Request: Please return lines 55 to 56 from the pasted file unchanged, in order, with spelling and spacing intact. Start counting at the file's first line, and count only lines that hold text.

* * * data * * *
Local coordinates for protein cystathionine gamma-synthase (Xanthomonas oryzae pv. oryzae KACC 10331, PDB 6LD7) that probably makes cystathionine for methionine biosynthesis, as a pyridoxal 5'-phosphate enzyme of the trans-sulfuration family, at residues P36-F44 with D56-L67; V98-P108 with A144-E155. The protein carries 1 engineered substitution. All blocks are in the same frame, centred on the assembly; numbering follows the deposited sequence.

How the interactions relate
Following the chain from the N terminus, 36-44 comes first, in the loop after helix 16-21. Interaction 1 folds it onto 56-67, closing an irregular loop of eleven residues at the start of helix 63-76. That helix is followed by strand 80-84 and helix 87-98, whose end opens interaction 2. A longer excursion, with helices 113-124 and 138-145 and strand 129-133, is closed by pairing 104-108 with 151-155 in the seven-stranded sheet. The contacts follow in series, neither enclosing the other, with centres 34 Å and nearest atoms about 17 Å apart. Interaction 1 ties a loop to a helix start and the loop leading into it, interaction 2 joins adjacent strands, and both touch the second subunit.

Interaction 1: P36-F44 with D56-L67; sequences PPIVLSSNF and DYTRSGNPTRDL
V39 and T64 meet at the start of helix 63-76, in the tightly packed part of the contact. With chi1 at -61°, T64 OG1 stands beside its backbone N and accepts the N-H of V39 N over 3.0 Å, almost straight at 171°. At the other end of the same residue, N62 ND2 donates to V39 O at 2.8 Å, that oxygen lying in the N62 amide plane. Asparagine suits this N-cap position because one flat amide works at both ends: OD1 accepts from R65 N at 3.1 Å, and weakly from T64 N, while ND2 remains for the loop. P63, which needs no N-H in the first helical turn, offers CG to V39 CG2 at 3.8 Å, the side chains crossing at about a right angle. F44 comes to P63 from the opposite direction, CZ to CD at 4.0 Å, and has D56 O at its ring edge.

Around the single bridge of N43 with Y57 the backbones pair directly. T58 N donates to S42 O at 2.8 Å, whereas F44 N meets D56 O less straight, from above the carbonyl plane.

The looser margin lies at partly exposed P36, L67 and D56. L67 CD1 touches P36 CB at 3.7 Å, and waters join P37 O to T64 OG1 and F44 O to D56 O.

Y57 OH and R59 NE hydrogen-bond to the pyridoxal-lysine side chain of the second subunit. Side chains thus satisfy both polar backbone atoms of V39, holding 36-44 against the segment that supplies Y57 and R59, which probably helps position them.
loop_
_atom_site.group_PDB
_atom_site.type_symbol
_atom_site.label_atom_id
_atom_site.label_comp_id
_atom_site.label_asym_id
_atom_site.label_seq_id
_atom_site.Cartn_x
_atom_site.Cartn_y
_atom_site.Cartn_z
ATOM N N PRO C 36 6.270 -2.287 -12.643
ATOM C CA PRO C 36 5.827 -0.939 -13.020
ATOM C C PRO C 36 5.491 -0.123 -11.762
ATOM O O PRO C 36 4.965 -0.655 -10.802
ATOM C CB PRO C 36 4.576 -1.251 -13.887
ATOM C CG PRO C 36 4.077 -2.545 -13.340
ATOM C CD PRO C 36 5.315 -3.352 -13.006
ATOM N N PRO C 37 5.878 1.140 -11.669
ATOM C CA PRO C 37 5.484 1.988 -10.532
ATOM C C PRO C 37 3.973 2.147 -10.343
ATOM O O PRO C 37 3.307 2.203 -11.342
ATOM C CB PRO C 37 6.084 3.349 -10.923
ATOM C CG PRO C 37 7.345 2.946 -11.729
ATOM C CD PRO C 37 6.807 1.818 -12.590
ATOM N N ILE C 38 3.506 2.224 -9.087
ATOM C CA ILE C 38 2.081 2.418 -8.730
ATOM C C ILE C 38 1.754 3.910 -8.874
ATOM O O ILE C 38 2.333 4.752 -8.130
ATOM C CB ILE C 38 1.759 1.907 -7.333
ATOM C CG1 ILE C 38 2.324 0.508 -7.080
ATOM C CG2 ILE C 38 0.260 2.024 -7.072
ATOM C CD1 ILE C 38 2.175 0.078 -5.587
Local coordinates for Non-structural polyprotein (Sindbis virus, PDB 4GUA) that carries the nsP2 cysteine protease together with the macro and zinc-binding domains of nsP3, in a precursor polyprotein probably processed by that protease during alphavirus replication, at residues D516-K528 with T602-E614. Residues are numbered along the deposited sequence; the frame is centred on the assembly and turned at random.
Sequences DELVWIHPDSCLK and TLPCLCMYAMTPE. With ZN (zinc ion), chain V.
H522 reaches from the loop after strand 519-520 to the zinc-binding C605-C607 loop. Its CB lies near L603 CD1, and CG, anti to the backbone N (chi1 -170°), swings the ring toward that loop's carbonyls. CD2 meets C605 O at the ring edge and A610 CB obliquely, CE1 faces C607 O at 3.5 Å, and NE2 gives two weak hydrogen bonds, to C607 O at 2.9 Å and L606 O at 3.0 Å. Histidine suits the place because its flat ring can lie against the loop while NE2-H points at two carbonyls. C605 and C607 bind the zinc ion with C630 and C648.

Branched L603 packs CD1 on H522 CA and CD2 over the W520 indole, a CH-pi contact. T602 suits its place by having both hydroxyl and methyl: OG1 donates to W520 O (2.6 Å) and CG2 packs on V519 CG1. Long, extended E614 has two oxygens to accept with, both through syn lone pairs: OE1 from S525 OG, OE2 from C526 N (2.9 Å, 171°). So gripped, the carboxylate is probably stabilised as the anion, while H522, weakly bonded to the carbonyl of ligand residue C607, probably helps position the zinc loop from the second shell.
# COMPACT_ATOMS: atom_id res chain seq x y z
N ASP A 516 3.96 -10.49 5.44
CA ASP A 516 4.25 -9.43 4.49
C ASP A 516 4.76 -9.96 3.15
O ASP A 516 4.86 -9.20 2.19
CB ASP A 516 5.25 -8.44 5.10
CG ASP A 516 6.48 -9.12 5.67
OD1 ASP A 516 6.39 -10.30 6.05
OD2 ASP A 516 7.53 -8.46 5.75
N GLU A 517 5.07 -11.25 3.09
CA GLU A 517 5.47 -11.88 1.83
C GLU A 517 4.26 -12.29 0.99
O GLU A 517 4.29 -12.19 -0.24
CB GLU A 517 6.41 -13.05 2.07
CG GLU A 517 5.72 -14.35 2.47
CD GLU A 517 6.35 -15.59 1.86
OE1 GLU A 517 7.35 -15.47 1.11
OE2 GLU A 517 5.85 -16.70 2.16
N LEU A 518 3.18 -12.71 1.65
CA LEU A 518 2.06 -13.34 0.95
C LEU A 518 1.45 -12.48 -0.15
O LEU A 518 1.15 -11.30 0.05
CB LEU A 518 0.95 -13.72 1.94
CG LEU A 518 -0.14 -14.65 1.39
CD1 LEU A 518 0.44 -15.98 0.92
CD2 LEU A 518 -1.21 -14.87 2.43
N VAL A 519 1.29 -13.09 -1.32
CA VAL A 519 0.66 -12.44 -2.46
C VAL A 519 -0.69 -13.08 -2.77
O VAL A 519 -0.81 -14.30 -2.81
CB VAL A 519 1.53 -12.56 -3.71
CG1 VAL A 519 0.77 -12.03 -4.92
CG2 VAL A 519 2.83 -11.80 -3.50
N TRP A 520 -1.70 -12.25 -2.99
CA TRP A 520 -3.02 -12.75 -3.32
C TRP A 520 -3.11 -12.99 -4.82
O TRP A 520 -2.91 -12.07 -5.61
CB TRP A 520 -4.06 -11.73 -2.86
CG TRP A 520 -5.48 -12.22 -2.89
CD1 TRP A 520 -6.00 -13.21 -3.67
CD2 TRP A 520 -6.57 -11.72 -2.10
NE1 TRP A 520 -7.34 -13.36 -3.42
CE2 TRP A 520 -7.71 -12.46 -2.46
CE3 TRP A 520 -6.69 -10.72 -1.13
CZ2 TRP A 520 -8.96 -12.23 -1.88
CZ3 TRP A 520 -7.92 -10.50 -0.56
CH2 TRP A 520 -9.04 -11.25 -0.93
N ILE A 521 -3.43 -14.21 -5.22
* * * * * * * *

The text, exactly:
CA GLU A 517 5.47 -11.88 1.83
C GLU A 517 4.26 -12.29 0.99